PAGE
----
I was considering subbing those zig-zags out for another fabric, but that would be compromising the fabric pedigree of the kit. Fortunately I had enough fabric that I went back and cut some zig zag triangles on the bias, undid four seams, and inserted them. There. Much better. I can live with this. It is a suitable compromise between fabric pedigree and personal preference.


I completed the four outer corners of the quilt pretty much as instructed. The jewel-toned colors of the pansy print (J) ricocheted me back into my comfort zone for a bit and I found the light introduced by the pale trellis fabric (K) to be refreshing. Giving in to the desire to tweak, I fussy cut those eight aqua triangles with coral flowers (L) to centrally located a bloom. The navy trellis border was a striking finishing touch. And you know what? I liked it. After all my grousing, I truly liked it. Maybe there is something to this "out of your comfort" zone theory. Or perhaps, oddly enough, as I relaxed with the final corners, perchance my tastes had grown just a tad.


For those curious, getting the lighting adequate for a photo was tricky. I had two of my floor Ott Lamps directed at the quilt and a high strength Tensor light off to the left out of the photo shining up and bouncing light off the white ceiling. The quilt measures 63½" x 63½" before quilting and binding. The piecing took me about a week. Part of that relatively short time scale (for me at least) was the large square size. Part of that, also, was the fear that if I did not keep forging ahead, I would quit at a stage where I did not like it and never resume working on the top again. Now all that is left is to name and finish it. I plan to keep this one! My husband really likes it, too!


So how did I do reaching outside my comfort zone? Not bad. I took a few baby steps. Going with a kit was a good idea because it was not so freeform as to be intimidating. But despite my griping about some of the fabrics taken alone, I do admit I never would have selected them, they really do play well together, and I actually do like the end result. I look at this top and see a few blocks I would have interchanged had I not been struggling to relinquish control, but I begrudgingly admit the overall effect is really pretty. However, I may still try to buy some of that vine and peony fabric (G) if I can find it so I can not cut it up. Sharing my foibles now with Let's Bee Social #173...

Friday, April 14, 2017

Lil' Super Heroes

Last month I purchased a two panel set of super heroes. I did not notice until I searched the internet for a good photo that the panels were being promoted as a Lil Super Hero Towel Set (designed for Moda by Stacy Iest Hsu). I did wonder at the extra heavy hand of the fabric when I started to work on the project and was a bit surprised when I noticed all four edges were turned under and stitched down but I forged ahead, regardless.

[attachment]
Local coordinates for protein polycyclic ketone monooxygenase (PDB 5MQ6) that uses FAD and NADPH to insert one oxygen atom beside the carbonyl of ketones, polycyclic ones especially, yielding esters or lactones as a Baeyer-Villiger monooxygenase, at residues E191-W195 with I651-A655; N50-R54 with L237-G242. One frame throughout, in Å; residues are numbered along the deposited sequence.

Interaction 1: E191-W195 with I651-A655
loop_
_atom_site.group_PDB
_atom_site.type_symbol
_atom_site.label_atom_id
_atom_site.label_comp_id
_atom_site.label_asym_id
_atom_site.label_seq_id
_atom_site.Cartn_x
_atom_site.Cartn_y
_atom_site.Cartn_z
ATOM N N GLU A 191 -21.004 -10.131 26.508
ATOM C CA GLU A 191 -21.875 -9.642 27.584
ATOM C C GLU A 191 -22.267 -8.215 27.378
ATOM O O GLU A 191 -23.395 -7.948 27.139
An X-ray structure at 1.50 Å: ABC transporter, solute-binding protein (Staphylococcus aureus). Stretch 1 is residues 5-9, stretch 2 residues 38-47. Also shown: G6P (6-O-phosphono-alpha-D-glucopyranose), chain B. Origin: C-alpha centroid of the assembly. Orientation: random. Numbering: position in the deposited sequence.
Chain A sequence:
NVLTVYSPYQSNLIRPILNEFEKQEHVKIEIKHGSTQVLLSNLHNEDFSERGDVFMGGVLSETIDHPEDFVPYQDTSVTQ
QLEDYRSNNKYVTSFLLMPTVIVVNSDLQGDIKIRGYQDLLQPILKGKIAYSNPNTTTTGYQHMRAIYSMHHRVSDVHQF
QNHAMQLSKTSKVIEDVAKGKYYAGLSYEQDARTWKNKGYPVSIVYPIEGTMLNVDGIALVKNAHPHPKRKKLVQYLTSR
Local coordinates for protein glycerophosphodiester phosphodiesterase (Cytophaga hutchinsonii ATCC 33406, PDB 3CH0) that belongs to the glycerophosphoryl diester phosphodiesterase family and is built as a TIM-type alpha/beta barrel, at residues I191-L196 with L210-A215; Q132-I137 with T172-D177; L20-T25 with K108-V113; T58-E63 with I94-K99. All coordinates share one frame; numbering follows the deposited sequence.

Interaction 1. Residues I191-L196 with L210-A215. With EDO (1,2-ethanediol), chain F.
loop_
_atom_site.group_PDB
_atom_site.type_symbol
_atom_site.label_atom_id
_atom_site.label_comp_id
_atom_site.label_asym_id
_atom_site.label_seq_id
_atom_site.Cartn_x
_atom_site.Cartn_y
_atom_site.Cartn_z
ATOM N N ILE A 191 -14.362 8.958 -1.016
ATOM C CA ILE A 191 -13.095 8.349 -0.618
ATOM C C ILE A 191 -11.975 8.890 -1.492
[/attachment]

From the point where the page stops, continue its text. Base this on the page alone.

I cut out all the pieces, avoiding breaking the border or cutting through any of the comments such as swoop or whoosh. I may use them elsewhere. Lil' Super Boy comes with a cape and a dog and an adorable cowlick at the top of this head. Ya gotta love the lightning bolt on his cape.


The boy doll is about 14" tall. I elected to stuff the dog instead of making him up as the finger puppet option.


I cut out the girl super hero (super heroine?) again avoiding breaking the border or slicing through any interspersed commentary. There was not as many words for Lil' Super Girl. (And they say girls talk too much!) Lil' Super Girl comes with a shield and she too sports a lightning bolt on her pink cape.


She too was about 14" tall.


The fabric of these figures was a heavy broadcloth type material - appropriate for a towel, now that I realize that was the intended use. I realized later the panel was indeed being marketed as a towel. That extra thickness and stiffness made it a really a bear to turn after having sewn right sides together. With 20-20 hindsight I might have pursued turning the edges under and just top stitching the front and back together - much as you would a needle turn appliqué. The instructions printed on the panel led me to believe the construction should be like any other panel of this type. Trust me. The turning was really, really difficult. I expected stuffing the long thin arms and legs to be a real challenge but that part was a real piece of cake - especially after struggling so with the turning. I found the perfect tool for punching the stuffing down. It was a  "Hera"™ Marker by Clover. The blade could be rotated and angled to best advantage to push the stuffing where I wanted it, and the curved blade was ideal for working out the seam allowance.